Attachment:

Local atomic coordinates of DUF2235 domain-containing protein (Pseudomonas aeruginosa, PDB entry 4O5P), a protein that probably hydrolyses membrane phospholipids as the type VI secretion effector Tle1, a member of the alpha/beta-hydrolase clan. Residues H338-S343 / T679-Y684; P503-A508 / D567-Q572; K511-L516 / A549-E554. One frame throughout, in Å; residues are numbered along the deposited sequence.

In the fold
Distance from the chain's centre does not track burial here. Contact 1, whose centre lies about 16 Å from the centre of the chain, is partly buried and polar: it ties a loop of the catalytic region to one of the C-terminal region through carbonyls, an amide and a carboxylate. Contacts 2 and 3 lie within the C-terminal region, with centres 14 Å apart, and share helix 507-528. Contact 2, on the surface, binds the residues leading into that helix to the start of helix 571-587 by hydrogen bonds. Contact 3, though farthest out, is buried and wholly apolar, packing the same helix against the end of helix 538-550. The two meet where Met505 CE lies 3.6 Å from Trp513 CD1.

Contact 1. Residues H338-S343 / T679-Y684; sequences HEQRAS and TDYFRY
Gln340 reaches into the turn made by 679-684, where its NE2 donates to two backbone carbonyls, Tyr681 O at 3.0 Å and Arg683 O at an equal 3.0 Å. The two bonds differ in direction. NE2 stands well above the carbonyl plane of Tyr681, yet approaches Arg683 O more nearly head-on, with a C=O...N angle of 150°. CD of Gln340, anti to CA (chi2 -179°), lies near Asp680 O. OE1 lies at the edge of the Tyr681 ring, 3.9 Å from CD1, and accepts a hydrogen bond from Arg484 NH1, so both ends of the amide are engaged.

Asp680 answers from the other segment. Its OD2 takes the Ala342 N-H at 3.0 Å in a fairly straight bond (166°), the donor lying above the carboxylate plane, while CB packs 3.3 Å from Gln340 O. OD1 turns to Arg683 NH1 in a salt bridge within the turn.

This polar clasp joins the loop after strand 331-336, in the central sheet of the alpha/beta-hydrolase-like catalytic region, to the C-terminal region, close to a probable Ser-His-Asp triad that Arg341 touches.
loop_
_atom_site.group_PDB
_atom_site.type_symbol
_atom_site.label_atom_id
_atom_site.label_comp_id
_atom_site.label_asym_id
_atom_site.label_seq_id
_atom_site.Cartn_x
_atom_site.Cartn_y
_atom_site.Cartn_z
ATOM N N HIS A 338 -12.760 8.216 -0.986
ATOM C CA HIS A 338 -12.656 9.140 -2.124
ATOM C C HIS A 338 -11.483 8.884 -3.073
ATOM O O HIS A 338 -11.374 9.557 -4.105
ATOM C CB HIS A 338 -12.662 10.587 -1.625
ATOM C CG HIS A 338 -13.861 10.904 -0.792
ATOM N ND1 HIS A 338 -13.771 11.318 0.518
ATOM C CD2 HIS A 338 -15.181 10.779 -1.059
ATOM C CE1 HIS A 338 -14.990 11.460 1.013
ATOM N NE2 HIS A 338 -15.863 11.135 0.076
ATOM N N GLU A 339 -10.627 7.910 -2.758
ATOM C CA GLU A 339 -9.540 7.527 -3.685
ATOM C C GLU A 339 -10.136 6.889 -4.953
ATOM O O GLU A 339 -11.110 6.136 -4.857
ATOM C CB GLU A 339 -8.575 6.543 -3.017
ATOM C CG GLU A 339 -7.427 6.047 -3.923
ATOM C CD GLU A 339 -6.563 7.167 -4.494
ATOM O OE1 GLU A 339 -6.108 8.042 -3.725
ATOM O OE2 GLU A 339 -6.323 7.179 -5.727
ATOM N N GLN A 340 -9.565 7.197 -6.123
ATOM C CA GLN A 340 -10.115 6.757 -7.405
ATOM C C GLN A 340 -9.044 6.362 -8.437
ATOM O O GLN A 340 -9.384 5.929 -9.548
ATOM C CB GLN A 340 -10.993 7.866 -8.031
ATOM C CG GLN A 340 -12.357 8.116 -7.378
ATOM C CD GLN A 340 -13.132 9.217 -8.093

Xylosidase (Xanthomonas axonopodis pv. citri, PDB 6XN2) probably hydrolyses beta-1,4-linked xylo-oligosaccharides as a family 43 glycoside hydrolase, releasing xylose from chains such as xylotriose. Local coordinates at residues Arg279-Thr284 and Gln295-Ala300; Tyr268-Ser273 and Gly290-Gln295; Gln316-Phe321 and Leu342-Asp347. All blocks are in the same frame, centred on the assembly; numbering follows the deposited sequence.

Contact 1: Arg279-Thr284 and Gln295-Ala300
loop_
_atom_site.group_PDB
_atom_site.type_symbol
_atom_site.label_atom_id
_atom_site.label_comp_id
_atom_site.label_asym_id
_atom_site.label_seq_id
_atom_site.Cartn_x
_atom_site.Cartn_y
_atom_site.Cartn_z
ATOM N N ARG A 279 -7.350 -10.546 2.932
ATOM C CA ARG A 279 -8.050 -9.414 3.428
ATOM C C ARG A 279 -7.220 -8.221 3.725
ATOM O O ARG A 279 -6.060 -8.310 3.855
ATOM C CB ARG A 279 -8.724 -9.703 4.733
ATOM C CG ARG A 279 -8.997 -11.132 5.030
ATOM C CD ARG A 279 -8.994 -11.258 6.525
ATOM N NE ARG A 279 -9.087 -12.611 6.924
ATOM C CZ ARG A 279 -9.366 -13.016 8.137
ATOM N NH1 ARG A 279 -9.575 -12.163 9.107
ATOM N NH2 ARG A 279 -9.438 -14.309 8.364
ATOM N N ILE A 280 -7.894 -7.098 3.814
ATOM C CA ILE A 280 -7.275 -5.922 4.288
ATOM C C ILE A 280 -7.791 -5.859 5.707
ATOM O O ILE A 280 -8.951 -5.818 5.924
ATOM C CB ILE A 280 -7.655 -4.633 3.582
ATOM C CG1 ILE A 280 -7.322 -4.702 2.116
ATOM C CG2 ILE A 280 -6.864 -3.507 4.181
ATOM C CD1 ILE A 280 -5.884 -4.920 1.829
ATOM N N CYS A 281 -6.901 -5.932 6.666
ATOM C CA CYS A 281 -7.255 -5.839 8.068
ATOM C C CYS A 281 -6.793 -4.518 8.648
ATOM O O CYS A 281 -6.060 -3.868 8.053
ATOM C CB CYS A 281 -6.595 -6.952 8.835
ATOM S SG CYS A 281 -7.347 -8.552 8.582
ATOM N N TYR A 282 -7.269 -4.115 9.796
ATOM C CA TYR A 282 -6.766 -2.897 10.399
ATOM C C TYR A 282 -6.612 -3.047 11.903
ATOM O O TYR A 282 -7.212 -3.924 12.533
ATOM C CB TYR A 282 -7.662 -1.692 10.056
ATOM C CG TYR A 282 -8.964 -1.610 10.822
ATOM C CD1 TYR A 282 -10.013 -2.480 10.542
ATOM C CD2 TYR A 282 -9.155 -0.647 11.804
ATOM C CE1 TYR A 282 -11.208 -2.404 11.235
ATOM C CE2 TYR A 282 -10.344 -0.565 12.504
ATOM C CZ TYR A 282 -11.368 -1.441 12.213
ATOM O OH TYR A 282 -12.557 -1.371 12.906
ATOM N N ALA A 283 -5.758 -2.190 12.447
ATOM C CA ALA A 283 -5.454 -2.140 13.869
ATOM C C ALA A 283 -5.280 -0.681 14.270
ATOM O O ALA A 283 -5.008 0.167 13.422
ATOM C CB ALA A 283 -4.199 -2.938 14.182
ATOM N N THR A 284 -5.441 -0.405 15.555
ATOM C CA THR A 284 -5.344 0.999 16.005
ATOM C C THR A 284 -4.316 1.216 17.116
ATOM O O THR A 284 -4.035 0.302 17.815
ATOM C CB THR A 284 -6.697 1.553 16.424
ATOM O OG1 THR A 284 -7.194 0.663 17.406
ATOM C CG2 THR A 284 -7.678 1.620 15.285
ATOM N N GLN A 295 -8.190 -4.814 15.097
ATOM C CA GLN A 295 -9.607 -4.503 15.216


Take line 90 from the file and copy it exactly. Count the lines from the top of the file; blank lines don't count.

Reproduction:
ATOM C CE2 TYR A 282 -10.344 -0.565 12.504